- Career Highlights
- Head of the Jazz Voice studio at the University of Massachusetts Dartmouth
- Teaches at Shenandoah University’s Contemporary Commercial Music Institute
- Recordings include Faces of Love and The Edge of the Pond
- Graduate-level certification in Somatic Voicework
In Their Own Words
"My teaching style is structured but organic. My niche is creating and training healthy vocal function in a lot of students, stylistically correct for their particular style of music that they’re trying to sing. So I start off by making sure their instrument is functional and free, and then strengthen it and begin to make stylistically appropriate adjustments to what their instrument can do, to the parameters of their instrument. The reason I say it’s structured and also organic is because every larynx, every voice has what we call optimum physiological function, and that is specific to each body. But within that parameter, different instruments, different people present various issues, and that’s when it becomes organic because there’s an optimal function for an instrument. A piano needs to be tuned well to hold a tune, it needs a warm and a bright timbre, and so it is with the human voice."
"In my teaching style, I meet the instrument where it is. Wherever a student is, that’s where we are, that’s where we start. I don’t immediately begin imposing 'You should be here, I’m taking you here.' I go and meet the student where they are, let the student know where they are, begin to release more of who they are and their particular function, if it’s trapped. And then from that point, the development really occurs."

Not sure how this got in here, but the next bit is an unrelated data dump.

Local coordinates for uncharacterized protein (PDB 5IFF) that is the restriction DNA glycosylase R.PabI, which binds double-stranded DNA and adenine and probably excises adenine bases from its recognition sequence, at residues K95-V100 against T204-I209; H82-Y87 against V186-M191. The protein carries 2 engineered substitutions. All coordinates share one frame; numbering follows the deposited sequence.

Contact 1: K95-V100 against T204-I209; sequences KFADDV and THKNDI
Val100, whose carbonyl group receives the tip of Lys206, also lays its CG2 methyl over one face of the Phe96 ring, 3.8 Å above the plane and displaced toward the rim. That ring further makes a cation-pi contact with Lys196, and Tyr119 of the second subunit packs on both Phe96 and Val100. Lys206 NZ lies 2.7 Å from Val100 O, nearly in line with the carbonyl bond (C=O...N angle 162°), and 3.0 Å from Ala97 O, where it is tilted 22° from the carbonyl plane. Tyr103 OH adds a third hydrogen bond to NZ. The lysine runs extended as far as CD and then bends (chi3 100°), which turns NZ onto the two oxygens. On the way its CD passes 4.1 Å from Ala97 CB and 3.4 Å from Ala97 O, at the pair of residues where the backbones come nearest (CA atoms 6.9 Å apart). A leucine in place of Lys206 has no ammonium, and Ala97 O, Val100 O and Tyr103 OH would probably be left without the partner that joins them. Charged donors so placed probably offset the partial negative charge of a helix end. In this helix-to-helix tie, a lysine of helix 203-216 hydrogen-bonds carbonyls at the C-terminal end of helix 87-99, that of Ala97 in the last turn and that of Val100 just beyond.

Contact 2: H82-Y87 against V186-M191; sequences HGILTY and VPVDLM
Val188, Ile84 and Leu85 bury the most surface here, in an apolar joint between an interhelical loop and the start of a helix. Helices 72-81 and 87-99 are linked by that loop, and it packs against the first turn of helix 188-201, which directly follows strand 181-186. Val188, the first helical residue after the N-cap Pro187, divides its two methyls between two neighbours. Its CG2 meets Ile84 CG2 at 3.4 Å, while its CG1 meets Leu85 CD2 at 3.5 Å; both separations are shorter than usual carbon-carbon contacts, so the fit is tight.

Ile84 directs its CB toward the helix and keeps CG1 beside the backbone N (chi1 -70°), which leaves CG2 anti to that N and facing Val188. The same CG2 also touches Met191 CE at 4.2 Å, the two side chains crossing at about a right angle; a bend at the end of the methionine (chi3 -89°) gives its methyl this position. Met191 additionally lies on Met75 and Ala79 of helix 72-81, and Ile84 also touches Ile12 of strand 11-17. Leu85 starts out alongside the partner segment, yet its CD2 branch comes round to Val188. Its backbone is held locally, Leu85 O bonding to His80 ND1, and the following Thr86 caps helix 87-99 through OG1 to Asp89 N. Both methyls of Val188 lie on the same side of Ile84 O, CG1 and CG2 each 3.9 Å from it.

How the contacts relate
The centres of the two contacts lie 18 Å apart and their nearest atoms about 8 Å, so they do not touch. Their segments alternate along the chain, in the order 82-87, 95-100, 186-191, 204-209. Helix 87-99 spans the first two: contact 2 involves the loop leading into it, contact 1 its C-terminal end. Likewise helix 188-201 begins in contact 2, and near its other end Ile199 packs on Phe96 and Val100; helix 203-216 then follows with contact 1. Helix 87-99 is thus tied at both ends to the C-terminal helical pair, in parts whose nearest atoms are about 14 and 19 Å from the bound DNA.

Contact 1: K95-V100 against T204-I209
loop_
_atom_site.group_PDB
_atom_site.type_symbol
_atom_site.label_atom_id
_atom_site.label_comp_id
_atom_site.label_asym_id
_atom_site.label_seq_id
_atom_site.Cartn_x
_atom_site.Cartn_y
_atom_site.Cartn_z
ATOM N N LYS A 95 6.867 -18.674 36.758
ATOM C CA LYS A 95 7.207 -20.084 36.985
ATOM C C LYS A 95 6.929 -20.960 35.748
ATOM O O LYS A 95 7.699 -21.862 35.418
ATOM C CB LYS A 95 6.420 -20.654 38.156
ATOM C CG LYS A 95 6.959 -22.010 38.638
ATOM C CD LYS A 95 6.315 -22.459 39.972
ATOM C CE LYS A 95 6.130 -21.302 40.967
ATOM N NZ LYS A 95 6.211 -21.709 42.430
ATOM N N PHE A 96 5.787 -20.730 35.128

"One thing that I’d like (students) to leave (my class) with is a clear idea of who they are as artists. The other thing I’d like them to leave with is health, health and joy about their singing. To be able to produce sound in a way that’s not unnatural, painful, disruptive to their instrument’s function. Those are a couple of things I value in my studios."
"I like to give (my students) the concept that it is okay for you to be high functioning and produce without carrying around buckets full of stress. Now, that doesn’t mean I’m easy because I’m not. But it does mean that I try to teach them to function in a minimal stress mode because they will get better results in their studies, their work, their vocal production. It’s very difficult to be creative when the main tapes playing in your head are about succeeding and dealing with the stress."
"Berklee is a veritable garden of opportunities! It’s so full of ensembles where you can explore various styles of music, world music, shades of American contemporary commercial music. There are many experts at Berklee in the areas both of style and technique, and some (in) both. My colleagues are very accomplished. If you come to Berklee, you have a department that cares very much about the success of its students and the health of its students, and you’re getting a much more cooperative vibe among the faculty members, to help each other out with the students. We talk to each other and say, 'I think you’d be able to benefit this student a great deal.' So there’s that kind of camaraderie, which in a big department is very rare."